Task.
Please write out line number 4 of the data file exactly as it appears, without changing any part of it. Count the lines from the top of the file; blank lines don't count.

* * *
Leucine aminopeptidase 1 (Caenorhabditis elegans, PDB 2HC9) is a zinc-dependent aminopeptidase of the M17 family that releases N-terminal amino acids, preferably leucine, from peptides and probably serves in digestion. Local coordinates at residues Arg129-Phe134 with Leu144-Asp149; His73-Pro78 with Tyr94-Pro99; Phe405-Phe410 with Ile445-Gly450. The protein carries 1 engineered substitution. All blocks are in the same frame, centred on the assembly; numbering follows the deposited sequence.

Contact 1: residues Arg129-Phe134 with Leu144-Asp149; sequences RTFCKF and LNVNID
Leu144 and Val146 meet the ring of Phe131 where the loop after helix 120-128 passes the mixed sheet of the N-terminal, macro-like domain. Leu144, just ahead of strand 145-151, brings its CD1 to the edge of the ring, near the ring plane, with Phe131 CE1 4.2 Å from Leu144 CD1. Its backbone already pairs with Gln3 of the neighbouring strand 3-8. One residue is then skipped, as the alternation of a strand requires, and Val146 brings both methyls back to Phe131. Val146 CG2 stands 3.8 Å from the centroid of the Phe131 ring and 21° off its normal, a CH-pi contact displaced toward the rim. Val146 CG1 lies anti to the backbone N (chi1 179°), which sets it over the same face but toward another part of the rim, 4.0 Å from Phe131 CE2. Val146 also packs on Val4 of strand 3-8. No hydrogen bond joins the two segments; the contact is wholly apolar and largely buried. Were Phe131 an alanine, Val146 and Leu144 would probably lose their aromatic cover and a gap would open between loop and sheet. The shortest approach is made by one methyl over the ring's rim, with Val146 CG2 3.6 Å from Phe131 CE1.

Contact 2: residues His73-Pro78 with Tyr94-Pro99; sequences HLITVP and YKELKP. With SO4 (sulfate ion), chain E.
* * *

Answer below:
Contact 2: residues His73-Pro78 with Tyr94-Pro99; sequences HLITVP and YKELKP. With SO4 (sulfate ion), chain E.